My husband and I have moved several times since getting engaged and married. The first few moves weren’t so bad. I found jobs and met cool people to hang out with. Then I became a mum and everything changed. In the three cities where we’ve lived since starting a family, I’ve been a stay-at-home mum and finding friends has been much harder.
Where we’ve lived for the past year and a half, it’s been even harder. In the suburbs, I’ve felt isolated. Getting out of the house with little kids involves car seats and actual plans. Wandering and window-shopping is a thing of the past. I’ve had nowhere to go, really, and grew to genuinely dislike our town.
Sure, we have playgrounds, but mostly I’ve found the mums there to be either smug or disengaged. In the preschool drop-off rush, I get lost in the crowd. My acute shyness comes out in those settings and I swallow any conversation-starters I can possibly think up.
Every time we’ve gone into the big city for a meal or an afternoon, or travelled to one of the other cities we love for a long weekend, the pangs of longing hit hard. Oh, how I miss heading out on foot, being a part of the action, having free-spirited and outgoing friends right in the apartment building. Frankly, I’ve been bored.
Unlike where we’ve lived before, finding ways to entertain myself and my young daughter has been a challenge. It’s felt like we’ve had three choices: expensive toddler classes, social clubs with membership fees and annoying paperwork, or doing nothing. I missed the ease and authenticity of city life with a baby in tow — maybe a barre class one day, but just as easily a mid-morning stroll for bubble tea and people-watching the next. Here, I’ve felt lost and alone.
It’s easy to come to loathe a place when you find the atmosphere uninspiring. But even worse, when you feel like you don’t fit in. For over a year, I longed for just one cool, local woman with young kids that I could hang out with. All I wanted to do was sit in someone’s living room with coffee and let our kids play while we chatted. Was this really so much to ask?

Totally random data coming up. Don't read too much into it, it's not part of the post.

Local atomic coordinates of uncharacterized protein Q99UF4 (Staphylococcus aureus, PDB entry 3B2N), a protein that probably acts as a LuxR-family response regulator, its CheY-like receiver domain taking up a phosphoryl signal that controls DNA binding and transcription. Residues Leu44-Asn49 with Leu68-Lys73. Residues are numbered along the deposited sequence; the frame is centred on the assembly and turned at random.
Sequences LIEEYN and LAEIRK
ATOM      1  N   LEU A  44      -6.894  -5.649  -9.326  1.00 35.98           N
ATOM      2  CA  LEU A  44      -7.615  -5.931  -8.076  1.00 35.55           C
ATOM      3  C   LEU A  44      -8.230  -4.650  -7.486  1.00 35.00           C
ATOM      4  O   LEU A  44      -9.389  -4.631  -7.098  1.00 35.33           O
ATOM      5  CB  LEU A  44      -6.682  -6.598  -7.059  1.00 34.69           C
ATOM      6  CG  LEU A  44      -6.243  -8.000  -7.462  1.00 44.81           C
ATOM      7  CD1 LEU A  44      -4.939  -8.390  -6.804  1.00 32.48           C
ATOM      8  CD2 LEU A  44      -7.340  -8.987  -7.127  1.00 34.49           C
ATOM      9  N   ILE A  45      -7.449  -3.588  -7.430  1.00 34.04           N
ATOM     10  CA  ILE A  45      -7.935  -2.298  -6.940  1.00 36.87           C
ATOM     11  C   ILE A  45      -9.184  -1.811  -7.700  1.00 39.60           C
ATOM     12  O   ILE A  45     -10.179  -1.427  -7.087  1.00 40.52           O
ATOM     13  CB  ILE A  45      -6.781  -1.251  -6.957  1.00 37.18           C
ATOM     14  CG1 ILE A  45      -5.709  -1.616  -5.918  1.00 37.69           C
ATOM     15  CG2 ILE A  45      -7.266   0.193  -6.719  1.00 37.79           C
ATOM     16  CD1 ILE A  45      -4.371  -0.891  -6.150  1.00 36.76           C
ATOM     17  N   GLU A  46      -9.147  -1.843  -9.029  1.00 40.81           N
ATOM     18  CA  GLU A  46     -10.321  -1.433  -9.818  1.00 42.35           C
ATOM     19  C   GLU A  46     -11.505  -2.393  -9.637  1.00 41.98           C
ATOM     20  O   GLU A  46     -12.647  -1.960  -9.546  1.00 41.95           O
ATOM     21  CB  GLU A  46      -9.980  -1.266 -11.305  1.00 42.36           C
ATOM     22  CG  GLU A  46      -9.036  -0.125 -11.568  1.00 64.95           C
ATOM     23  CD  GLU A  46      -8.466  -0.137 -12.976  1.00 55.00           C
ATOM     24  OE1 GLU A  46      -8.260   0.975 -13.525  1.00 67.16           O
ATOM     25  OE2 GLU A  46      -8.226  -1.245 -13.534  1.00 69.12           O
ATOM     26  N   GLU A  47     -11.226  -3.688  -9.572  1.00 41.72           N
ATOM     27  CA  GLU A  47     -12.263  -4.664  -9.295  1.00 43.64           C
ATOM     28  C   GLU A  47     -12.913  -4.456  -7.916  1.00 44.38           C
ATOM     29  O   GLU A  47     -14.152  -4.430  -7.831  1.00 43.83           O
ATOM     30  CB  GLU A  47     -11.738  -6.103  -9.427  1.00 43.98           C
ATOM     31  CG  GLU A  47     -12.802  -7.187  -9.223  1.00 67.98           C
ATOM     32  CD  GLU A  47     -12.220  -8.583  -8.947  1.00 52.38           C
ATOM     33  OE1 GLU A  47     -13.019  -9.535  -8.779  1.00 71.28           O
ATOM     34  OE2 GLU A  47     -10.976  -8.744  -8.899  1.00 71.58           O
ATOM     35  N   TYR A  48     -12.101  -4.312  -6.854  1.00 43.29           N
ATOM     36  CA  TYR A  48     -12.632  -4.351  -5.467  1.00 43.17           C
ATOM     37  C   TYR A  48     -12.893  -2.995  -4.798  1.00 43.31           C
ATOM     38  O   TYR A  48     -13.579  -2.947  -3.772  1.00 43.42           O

I withdrew and developed an attitude about our area. I dragged my daughter to play dates 45 minutes away or farther. A few times, we even left the state to hang out with long-distance friends. And while these adventures were worthwhile and fun, it was draining knowing that I always had to travel to socialise.
And then something amazing happened.
An old friend (from the city!) introduced me to a friend of hers who was moving to my town. On paper we had everything in common: 2-and-a-half-year-olds that were signed up for the same summer camp, second babies due within a month of each other, and husbands who work long hours. She wasn’t just moving to my town, either; she was moving in down my street! It seemed too good to be true, but we connected, had coffee, and finally things started to change for me.
Suddenly the preschool drop-off didn’t feel so daunting and stressful. Having one friend to chat with made me feel calmer and more outgoing around everyone. Standing on my lawn with our big bellies watching our toddlers soak up the last of the summer sunshine, we attracted other neighborhood mums to stop and say “hi.” I could feel my network growing.
And then like magic, another one moved in across the street. Also pregnant with her second at the same as me, she and I clicked instantly. Over coffee and laughter one morning, I realised my desperate hope had actualized. Just this morning we found ourselves at a local coffee shop, chatting as we cuddled our newborns on the first properly crisp fall day. What a symbol of change.
A change in my situation, but also in perspective. As the summer was nearing its end, no longer did I see the town pool as a chaotic waste of time. Instead, it was a place where I could sit in the shallow end and enjoy adult conversation while my toddler splashed around with her friends nearby. The lack of affordable things to do with children around here doesn’t stress me out anymore; play dates are free.
Meeting these mums has also connected me with other local parents who have ideas on how to entertain our kids (and ourselves!) in any season. Previously unheard of library classes a town over, lunch meet-ups, and postnatal Pilates you can bring your baby to (no need to pay a sitter!) have been unearthed. A group of us are even planning to meet monthly in a “no-book book club” where it’s all about drinking wine. What? I can hardly believe my luck.
The coming winter doesn’t have me in panic mode the way last year’s did. All I could think then was, there’s no escape. (At least in warm months, we can walk to the park or drive around and get some sun). A dark and dreary day with two little kids at home could mean constant whining, endless messes, and tears. Or, it could mean nipping across the street to enjoy a lazy day with great friends.
When we ditched the city for the ‘burbs in favour of more space, I didn’t take into account what we’d be giving up. Though I miss the general excitement of the day-to-day there, this new place is finally starting to feel more like home and less like a mistake. I still have moments when I feel insecure, but I wouldn’t trade all the bubble tea and people-watching in the world for the kind, generous new friends I’ve finally made in this town. If only I’d known ahead that they were coming my way, I would have loved this place a lot sooner.